Capital Quality Initiative
Our second partner in this edition is the Capital Quality Initiative (CQI).   We first featured CQI in January 2007.

The Facts: CQI was started in 1991, merged with Lansing Community College in 1995-1996 and has been part of the college since then.

The mission of Capital Quality Initiative is to provide learning opportunities that lead individuals and organizations into continuous improvement of the systems in which they live and work.

Our vision is of a community that is continuously improving and a community that is an excellent place to live, work and visit.

CQI values the dignity of the individual.

CQI values continuous learning for improving work and life in the community. CQI values the appreciation of a system.

CQI values the understanding of variation and what it is trying to tell us.

How does your organization compliment the In2:InThinking Network?
We promote learning opportunities in quality and continuous improvement. Basic values are aligned with those of W. Edwards Deming.

Tell us about your membership. What does it mean to be a member of your organization and how does one become a member?
We have individual members ($25 per year); organizational memberships ($150 per year); non-profit 501(c)3 organizations ($50 per year). You can download a membership form on our web site or contact us via phone 517-483-1363 or email Adrian Bass at

What resources does your organization offer its members?
Discounts on monthly speaker programs; discounts on quality related seminars; participation in Special Interest Networks; ability to check out books, videos and audio tapes from the CQI Library.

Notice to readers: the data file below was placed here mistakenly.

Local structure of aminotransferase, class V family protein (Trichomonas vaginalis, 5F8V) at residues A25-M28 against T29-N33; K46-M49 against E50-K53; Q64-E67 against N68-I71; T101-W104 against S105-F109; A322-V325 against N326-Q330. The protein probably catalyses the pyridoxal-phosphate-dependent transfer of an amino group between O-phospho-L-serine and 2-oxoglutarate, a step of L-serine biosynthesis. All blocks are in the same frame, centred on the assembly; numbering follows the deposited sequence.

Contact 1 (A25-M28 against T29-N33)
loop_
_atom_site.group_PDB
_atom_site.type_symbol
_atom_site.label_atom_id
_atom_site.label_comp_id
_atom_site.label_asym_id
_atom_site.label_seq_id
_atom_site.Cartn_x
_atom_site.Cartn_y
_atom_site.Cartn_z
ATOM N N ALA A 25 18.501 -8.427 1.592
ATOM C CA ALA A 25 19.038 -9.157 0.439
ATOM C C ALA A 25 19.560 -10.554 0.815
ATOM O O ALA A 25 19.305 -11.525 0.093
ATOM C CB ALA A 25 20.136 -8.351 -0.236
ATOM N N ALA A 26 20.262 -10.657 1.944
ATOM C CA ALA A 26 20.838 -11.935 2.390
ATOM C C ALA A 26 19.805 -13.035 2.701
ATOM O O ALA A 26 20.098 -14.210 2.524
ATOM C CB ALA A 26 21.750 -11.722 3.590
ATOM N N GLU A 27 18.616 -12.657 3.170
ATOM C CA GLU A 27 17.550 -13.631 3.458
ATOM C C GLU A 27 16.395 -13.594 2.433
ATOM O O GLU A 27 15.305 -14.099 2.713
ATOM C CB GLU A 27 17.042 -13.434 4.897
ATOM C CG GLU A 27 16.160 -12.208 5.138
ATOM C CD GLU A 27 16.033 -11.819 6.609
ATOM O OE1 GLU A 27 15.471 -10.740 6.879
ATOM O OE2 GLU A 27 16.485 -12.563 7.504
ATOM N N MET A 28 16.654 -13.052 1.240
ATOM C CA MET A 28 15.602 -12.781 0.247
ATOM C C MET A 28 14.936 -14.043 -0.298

What exciting developments are on the horizon for your organization?

We have a new theme for 2008 - Leading with Quality.  We see this as having a double meaning.  On the one hand, organizations can apply a focus on quality and quality improvement to lead their organizations forward.  Looking at it another way, we hope that organizations will develop leaders who can take them forward in a high quality manner.  To this end we will be introducing a Leadership Series for 2008 to share, promote and celebrate the practice and application of quality leadership in our community.

Visit CQI on the web... 

Member Profile - Scott Lennox
Scott LennoxEach month we interview members of the In2:InThinking Network to get their perspectives on a variety of questions. This month we asked Scott Lennox (left) and Elaine Johnson (below) to provide their insights.   Both have been invited to speak at our Forum in April.  In addition, Scott accepted our offer to be our Forum artist this year.  His water color print, Live Oaks, adorns the cover of our brochure, as well as the banner at the top of this newsletter.

The Facts: I have lived in Fort Worth, Texas most of my life. I currently divide my time between clinical group counseling practice, art, music, poetry, training horses, and occasional invitations to cook on local ranches.
In2:IN Forum Attendance:
I was asked to speak at last year's Forum for a pre-conference workshop and found it a perfect fit with my own style of thinking and social involvement.

Tell us about a recent "a ha" moment: